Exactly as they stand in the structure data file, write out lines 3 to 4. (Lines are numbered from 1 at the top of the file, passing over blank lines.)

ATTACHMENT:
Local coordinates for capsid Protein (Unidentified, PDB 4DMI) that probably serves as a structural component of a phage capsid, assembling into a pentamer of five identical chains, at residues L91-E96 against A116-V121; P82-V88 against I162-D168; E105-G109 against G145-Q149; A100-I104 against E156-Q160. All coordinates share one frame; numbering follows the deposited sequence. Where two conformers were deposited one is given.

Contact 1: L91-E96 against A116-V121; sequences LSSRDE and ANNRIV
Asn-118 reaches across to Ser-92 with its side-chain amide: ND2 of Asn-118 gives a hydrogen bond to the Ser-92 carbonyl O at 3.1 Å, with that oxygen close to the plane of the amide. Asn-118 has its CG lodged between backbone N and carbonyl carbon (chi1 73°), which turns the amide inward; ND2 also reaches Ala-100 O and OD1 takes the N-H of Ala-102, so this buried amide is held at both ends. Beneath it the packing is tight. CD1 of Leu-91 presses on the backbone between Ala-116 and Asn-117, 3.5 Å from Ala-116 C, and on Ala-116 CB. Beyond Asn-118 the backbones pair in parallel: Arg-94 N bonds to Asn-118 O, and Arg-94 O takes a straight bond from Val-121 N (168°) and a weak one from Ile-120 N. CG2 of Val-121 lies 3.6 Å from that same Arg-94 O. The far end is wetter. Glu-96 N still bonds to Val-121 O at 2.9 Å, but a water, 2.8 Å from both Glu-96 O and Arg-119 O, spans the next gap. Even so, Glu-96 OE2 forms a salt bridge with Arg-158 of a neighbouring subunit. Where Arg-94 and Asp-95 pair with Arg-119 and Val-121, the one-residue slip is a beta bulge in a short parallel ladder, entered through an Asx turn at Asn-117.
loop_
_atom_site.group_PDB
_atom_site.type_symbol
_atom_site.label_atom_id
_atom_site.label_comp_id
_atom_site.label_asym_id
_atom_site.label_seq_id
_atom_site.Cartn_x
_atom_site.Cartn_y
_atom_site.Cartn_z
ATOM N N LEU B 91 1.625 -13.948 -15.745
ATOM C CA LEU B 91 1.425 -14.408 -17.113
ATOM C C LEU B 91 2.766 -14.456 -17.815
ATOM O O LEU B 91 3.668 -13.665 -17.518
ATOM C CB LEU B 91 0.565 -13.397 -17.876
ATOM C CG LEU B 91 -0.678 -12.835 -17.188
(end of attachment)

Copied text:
Asn-118 reaches across to Ser-92 with its side-chain amide: ND2 of Asn-118 gives a hydrogen bond to the Ser-92 carbonyl O at 3.1 Å, with that oxygen close to the plane of the amide. Asn-118 has its CG lodged between backbone N and carbonyl carbon (chi1 73°), which turns the amide inward; ND2 also reaches Ala-100 O and OD1 takes the N-H of Ala-102, so this buried amide is held at both ends. Beneath it the packing is tight. CD1 of Leu-91 presses on the backbone between Ala-116 and Asn-117, 3.5 Å from Ala-116 C, and on Ala-116 CB. Beyond Asn-118 the backbones pair in parallel: Arg-94 N bonds to Asn-118 O, and Arg-94 O takes a straight bond from Val-121 N (168°) and a weak one from Ile-120 N. CG2 of Val-121 lies 3.6 Å from that same Arg-94 O. The far end is wetter. Glu-96 N still bonds to Val-121 O at 2.9 Å, but a water, 2.8 Å from both Glu-96 O and Arg-119 O, spans the next gap. Even so, Glu-96 OE2 forms a salt bridge with Arg-158 of a neighbouring subunit. Where Arg-94 and Asp-95 pair with Arg-119 and Val-121, the one-residue slip is a beta bulge in a short parallel ladder, entered through an Asx turn at Asn-117.
loop_